|Publication number||US4905268 A|
|Application number||US 07/222,521|
|Publication date||Feb 27, 1990|
|Filing date||Jul 21, 1988|
|Priority date||Oct 25, 1985|
|Publication number||07222521, 222521, US 4905268 A, US 4905268A, US-A-4905268, US4905268 A, US4905268A|
|Inventors||Rodney A. Mattson, Robert E. Levar|
|Original Assignee||Picker International, Inc.|
|Export Citation||BiBTeX, EndNote, RefMan|
|Patent Citations (36), Non-Patent Citations (1), Referenced by (22), Classifications (16), Legal Events (4)|
|External Links: USPTO, USPTO Assignment, Espacenet|
This application is continuation of U.S. application Ser. No. 046,860, filed May 7, 1987 which is a continuation-in-part of U.S. application Ser. No. 791,210, filed Oct. 25, 1985, entitled "Improved Apparatus and Method for Radiation Attenuation", now U.S. Pat. No. 4,672,648.
The present invention relates to the field of radiography. It finds particular application in conjunction with the x-ray tubes for computed tomographic scanners and will be described with particular reference thereto. However, it is to be appreciated that the invention may find further application in other areas of radiography, such as medical diagnostic digital x-ray, conventional x-ray, radiation therapy, and the like.
In computed tomography, a slice of a patient to be examined is disposed in a scan circle of the scanner. A fan shaped x-ray beam is projected from an x-ray tube through a shutter, a collimator, the scan circle, and the patient slice to an array of radiation detectors. By rotating the radiation source, shutter, and collimator relative to the patient, radiation is projected through the imaged slice to the detectors from a multiplicity of directions. From radiation intensity data sampled at the detectors, data indicative of the path the sampled radiation traveled to reach each sampled detector, and other data, an image of the examined slice of the patient is reconstructed.
One of the problems encountered in CT scanners is the deleterious effect of off-focal radiation. In the x-ray tube, an electron beam strikes a focal spot point or line on an anode. X-rays are generated at this focal spot and travel along diverging linear paths in an x-ray fan beam of dimension controlled by the collimator. If all the radiation were emitted from the focal spot, then the path traveled by each x-ray beam from the x-ray tube to the detector for each detector sampling could be accurately determined. However, x-rays are emitted from regions of the anode other than the focal spot. In CT scanning x-ray tubes, 3% to 8% of the detected radiation is commonly off-focal radiation, i.e. radiation not originating at the focal spot. The spread in the origin of the radiation from off-focal radiation causes small objects and sharp edges to lose proper definition and become blurred. The lack of definition gives rise to non-linear artifacts in the reconstructed image.
The CT scanner collimators are commonly disposed adjacent the scan circle, i.e. displaced from the x-ray tube anode. Although this placement assures accurate beam dimensions in the scan circle, off-focal radiation originating on portions of the anode well displaced from the focal spot are permitted to pass through the collimator to the detectors. The greater the distance between the anode and the collimator, the greater the parallax and off-focal radiation may originate more distantly from the focal spot and still pass through the collimator to the detectors, i.e. the more blurred the focal spot becomes.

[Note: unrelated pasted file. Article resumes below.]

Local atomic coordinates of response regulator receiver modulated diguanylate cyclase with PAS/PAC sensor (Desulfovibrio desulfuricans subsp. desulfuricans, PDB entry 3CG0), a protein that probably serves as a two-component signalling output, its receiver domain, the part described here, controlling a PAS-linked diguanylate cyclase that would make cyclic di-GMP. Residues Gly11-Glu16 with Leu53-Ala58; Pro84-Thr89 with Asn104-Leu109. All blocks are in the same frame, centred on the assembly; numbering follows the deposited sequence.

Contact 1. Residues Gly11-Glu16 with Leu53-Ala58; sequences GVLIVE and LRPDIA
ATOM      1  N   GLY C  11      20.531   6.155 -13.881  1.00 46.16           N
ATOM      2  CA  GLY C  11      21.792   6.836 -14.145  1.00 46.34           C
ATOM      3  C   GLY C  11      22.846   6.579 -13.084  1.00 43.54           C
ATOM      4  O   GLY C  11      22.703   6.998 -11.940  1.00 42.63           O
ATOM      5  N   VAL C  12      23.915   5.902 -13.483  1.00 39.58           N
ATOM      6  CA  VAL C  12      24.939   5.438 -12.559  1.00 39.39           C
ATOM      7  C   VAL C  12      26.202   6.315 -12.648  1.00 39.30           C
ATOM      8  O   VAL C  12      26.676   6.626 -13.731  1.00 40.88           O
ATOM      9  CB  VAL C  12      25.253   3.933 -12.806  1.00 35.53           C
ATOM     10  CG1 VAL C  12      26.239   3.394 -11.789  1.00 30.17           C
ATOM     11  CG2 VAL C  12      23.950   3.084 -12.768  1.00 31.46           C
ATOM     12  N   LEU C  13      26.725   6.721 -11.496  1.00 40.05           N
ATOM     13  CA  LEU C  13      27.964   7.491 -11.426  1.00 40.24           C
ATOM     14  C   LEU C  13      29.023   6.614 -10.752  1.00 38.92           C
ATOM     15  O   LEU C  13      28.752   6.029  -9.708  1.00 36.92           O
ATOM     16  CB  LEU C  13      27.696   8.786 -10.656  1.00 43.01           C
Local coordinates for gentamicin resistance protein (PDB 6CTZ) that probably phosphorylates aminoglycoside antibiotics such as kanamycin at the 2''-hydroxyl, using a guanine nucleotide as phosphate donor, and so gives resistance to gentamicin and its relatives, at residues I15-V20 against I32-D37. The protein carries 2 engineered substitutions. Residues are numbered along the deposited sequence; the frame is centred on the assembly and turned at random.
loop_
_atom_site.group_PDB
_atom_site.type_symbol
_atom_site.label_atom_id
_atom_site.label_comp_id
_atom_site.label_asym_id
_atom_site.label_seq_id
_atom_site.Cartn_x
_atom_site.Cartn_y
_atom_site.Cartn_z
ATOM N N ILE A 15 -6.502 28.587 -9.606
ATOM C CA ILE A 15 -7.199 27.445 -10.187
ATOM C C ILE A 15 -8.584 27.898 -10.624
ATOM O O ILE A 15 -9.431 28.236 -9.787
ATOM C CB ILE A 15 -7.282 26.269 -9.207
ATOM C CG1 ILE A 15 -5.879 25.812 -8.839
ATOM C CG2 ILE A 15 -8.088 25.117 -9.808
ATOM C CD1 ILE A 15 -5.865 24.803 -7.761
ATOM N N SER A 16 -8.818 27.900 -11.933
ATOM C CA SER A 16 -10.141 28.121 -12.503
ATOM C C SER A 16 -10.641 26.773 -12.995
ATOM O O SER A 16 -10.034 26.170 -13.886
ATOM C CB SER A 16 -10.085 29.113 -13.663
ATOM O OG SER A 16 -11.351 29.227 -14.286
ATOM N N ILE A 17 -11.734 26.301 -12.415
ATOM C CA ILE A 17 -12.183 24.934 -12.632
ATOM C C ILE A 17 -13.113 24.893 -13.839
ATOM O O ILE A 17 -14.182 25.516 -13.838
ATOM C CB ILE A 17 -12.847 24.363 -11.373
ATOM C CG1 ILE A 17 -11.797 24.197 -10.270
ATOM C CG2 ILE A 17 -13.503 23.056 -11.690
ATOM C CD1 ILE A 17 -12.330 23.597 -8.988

The off-focal radiation has a particularly deleterious effect on the bone correction applied to brain scans. A calcium correction is commonly made to minimize the effects attributable to radiation spectrum changes due to absorption by the bone tissue. The calcium correction deconvolves the effect of the broad spectrum radiation source's projection across the bone/brain interface on the soft tissue. The variety of sizes, shapes, and density of skulls which may be examined in common clinical practice render impractical a universal correction for the effects of off-focal radiation and beam hardening.
The present invention includes a method and apparatus for reducing off-focal radiation for head scans without affecting whole body scans.
In accordance with one aspect of the present invention, an x-ray tube assembly for CT scanners is provided. An anode is rotatbly mounted within an evacuated envelope. A housing surrounds the envelope to define a cooling fluid receiving reservoir. An x-ray port is defined by an x-ray permeable, fluid impermeable window which seals an aperture through the housing. An x-ray beam defining means includes a first radiation stopping plate with a first beam defining aperture therein. The first radiation stopping plate is mounted to a collar which surrounds the window. A second radiation stopping plate which defines first and second aperture portions therethrough is moveably mounted to the collar to be moveable at least between a first position in which the first aperture portion is aligned with the first beam defining aperture and a second position in which the second aperture portion is aligned with the first beam defining aperture. Preferably, the first aperture portion is a slot of relatively short width to attenuate off-focal radiation during a head scan and the second aperture portion is a longer slot of sufficient length that the x-ray beam is not obstructed during a body scan. Means are provided for moving the second radiation stopping plate at least between the first and second positions.